🚨LONG POST ALERT🚨: On Sunday, after I left the #YayoiKasuma exhibit, I read an article on the Washington Post where the writer wrote a first-hand experience she had as a “civilian” - meaning she didn’t use a press badge and stood in line like the rest of us cows did. The writer essentially ripped the exhibit apart saying that it was essentially click-bait for instagram. In some of the ways I understand where she was coming from. You stand in line for up to three hours with over 1,000 other people vying for probably only 50 or so tickets. Once you get inside, you have to stand in more lines for up to 20 minutes so you get 20 SECONDS inside each of the rooms. Literally there’s someone outside with a clock timer and you have 20 seconds in the room before they open the door and shuttle you out. In that experience, the writer talked about how you never get to appreciate the art because of this and the whole exhibit is just for attracting millennials to have content for their feeds. In her words: “But the experience of Kusama is discontinuous, fractured, full of stops and delays and rushed encounters. It is, in fact, so unsatisfying that one might reasonably say there is no experience of it at all, which is why the selfie Instagram picture is so important.” I get where she’s coming from, but I also 100% disagree with hit - and not because I’m a serial instagram poster. Why I love what the artist did and why I love what the museum did to curate it was that they are bringing vibrant, amazing, intelligent and consumable art to the masses. The Hirschhorn themselves have stated that it was the fastest selling exhibit in the history of their museum and they have record crowds. As an artist, wouldn’t you be overjoyed to know that people are dying to see your art and are salivating at the opportunity to share their own experience? Is it capitalizing on a desire for personal social monetization? aka: look how awesome my life is. Sure. That said, not only is it art that is highly engaging and interactive, but it’s also eliciting an emotional response - both positive and negative. As an artist, who wouldn’t dream of that? What are your thoughts?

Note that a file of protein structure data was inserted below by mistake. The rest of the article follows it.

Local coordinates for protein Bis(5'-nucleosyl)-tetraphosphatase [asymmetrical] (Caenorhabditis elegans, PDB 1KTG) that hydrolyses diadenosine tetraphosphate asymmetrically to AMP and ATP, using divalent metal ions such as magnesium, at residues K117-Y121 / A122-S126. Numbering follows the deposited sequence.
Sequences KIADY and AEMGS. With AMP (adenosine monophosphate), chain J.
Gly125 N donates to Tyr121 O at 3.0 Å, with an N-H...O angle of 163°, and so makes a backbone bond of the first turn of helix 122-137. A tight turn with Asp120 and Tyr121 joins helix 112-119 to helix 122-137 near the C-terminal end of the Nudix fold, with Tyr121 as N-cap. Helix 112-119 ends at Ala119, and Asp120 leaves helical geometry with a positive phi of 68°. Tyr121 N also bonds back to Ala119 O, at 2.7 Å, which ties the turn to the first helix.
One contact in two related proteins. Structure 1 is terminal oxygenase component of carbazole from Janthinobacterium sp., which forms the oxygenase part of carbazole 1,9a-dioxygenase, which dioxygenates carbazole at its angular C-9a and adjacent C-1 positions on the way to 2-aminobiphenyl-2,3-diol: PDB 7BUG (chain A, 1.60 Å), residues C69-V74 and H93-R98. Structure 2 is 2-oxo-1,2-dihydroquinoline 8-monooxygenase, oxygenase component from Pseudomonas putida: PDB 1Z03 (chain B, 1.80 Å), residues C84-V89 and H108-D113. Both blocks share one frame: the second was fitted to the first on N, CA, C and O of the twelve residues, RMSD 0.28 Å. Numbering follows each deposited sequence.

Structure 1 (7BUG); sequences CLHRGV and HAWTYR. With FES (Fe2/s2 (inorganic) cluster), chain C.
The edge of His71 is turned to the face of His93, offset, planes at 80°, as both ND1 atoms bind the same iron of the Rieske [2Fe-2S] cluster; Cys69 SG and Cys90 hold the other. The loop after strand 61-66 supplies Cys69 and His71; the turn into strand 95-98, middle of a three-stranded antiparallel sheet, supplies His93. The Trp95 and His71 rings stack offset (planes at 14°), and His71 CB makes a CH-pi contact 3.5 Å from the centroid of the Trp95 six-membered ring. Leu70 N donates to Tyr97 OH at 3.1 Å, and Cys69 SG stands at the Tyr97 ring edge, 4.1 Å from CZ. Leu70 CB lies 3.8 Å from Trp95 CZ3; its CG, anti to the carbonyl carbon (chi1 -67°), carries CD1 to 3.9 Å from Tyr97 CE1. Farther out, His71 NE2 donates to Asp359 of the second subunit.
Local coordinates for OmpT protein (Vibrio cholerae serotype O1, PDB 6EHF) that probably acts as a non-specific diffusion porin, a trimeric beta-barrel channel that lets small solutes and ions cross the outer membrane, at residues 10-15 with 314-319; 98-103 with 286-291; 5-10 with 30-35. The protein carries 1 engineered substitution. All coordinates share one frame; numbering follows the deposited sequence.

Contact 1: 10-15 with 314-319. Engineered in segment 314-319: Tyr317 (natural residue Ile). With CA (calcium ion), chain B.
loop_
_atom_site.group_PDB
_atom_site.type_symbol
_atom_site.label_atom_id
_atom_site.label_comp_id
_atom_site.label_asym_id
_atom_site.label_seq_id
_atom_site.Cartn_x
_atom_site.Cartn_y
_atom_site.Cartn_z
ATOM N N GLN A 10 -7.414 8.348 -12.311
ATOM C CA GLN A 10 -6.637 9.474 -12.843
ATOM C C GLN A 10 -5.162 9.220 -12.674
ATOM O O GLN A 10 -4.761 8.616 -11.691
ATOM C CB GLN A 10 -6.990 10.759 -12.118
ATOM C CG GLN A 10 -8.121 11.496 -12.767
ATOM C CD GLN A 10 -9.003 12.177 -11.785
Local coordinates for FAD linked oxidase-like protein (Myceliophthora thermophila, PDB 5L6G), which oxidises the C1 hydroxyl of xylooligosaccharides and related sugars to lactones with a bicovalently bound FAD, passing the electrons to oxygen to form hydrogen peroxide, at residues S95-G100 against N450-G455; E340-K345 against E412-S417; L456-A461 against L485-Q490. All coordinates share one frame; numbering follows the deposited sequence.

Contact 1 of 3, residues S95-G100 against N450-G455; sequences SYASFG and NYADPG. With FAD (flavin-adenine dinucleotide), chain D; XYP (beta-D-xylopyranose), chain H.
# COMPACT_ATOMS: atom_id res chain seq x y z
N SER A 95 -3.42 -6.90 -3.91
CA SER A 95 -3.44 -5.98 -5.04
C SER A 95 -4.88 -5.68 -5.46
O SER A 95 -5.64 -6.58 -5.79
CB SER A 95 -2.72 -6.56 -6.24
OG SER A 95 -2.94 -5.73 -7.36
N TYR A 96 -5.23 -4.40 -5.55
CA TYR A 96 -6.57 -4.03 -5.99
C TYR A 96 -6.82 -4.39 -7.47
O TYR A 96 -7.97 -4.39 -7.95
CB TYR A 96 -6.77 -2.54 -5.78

two days, four museums. and only a handful of times where i wanted to shout obscenities at people wearing #maga clothing. #washingtonDC#vsco
i never got a chance to see falling rain after failed attempts in both LA and NYC so this definitely made up for it. Thanks again @fabibunkers for virtually swiping us in to avoid the 1,000 person line. #yayoikusama#infinitymirrors
gathering design inspiration for a non-existent, completely hypothetical, greatly desired, maybe-in-two-years, need to stop spending money on trips to save up, cottage in the Hudson Valley (or Bellport)... either/or.